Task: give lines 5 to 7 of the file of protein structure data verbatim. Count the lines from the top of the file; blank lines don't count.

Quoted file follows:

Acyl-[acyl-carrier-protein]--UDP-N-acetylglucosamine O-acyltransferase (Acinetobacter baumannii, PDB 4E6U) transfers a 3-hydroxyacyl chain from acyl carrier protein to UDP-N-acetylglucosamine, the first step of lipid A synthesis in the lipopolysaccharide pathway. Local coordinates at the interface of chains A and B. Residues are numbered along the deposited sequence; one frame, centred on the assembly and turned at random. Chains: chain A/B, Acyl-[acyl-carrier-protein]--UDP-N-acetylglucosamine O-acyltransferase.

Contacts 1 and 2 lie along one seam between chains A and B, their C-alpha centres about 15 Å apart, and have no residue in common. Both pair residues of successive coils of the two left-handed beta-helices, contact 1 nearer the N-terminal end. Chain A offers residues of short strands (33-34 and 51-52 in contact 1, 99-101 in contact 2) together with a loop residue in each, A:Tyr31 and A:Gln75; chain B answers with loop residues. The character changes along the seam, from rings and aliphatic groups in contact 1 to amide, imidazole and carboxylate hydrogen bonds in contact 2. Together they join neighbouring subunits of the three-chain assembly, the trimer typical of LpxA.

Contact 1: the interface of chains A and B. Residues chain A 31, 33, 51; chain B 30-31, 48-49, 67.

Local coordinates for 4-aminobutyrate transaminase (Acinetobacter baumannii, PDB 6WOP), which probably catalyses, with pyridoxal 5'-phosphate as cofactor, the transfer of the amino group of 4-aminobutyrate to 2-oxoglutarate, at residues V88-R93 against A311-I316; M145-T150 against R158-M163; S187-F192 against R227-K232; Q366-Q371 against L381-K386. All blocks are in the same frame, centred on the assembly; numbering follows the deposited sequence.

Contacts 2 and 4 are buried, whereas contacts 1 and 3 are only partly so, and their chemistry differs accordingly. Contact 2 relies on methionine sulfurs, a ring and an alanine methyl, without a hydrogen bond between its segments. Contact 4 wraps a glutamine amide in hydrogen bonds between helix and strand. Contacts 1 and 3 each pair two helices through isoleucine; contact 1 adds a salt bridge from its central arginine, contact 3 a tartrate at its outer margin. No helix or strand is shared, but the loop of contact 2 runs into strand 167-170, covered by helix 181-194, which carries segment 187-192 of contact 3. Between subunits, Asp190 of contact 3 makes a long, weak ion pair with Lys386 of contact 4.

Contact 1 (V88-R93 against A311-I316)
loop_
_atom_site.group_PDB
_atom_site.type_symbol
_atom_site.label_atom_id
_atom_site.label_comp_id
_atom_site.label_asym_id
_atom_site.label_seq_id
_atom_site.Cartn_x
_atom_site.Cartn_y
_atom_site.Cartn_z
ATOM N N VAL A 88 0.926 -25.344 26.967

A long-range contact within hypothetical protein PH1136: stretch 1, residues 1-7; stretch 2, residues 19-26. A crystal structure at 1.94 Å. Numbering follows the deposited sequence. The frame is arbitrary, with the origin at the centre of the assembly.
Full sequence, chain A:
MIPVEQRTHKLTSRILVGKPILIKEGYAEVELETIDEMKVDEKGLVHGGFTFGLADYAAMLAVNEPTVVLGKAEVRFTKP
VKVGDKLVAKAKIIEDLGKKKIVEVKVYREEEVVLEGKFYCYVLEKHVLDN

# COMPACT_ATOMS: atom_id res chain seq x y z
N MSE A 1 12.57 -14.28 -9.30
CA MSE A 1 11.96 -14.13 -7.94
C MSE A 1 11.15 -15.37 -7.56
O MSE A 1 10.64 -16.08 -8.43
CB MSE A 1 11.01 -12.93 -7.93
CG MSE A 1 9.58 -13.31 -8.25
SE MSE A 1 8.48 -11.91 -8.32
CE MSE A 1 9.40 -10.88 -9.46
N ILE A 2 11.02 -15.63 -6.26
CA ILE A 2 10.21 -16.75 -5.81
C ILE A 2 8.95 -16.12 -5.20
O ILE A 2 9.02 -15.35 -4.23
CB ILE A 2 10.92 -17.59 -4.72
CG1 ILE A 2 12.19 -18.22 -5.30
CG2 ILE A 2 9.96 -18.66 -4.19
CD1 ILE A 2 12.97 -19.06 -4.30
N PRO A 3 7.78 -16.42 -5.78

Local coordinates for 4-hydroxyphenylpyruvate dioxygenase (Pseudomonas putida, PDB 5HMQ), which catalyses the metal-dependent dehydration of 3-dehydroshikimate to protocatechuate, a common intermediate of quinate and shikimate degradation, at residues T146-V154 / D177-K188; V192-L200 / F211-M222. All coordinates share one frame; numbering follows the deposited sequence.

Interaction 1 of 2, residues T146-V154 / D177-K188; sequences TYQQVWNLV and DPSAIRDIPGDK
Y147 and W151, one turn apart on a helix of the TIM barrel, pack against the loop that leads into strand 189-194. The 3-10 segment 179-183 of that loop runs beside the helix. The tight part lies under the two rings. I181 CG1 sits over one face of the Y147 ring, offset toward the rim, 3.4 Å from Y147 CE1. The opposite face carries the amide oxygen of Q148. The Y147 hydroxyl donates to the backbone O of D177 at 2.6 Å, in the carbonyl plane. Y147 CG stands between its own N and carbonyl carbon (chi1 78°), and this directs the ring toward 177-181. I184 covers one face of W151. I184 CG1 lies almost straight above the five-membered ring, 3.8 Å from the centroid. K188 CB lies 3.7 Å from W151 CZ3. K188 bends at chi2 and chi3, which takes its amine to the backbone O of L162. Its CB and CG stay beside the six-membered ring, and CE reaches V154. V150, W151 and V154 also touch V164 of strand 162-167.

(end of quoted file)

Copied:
Contacts 2 and 4 are buried, whereas contacts 1 and 3 are only partly so, and their chemistry differs accordingly. Contact 2 relies on methionine sulfurs, a ring and an alanine methyl, without a hydrogen bond between its segments. Contact 4 wraps a glutamine amide in hydrogen bonds between helix and strand. Contacts 1 and 3 each pair two helices through isoleucine; contact 1 adds a salt bridge from its central arginine, contact 3 a tartrate at its outer margin. No helix or strand is shared, but the loop of contact 2 runs into strand 167-170, covered by helix 181-194, which carries segment 187-192 of contact 3. Between subunits, Asp190 of contact 3 makes a long, weak ion pair with Lys386 of contact 4.

Contact 1 (V88-R93 against A311-I316)
loop_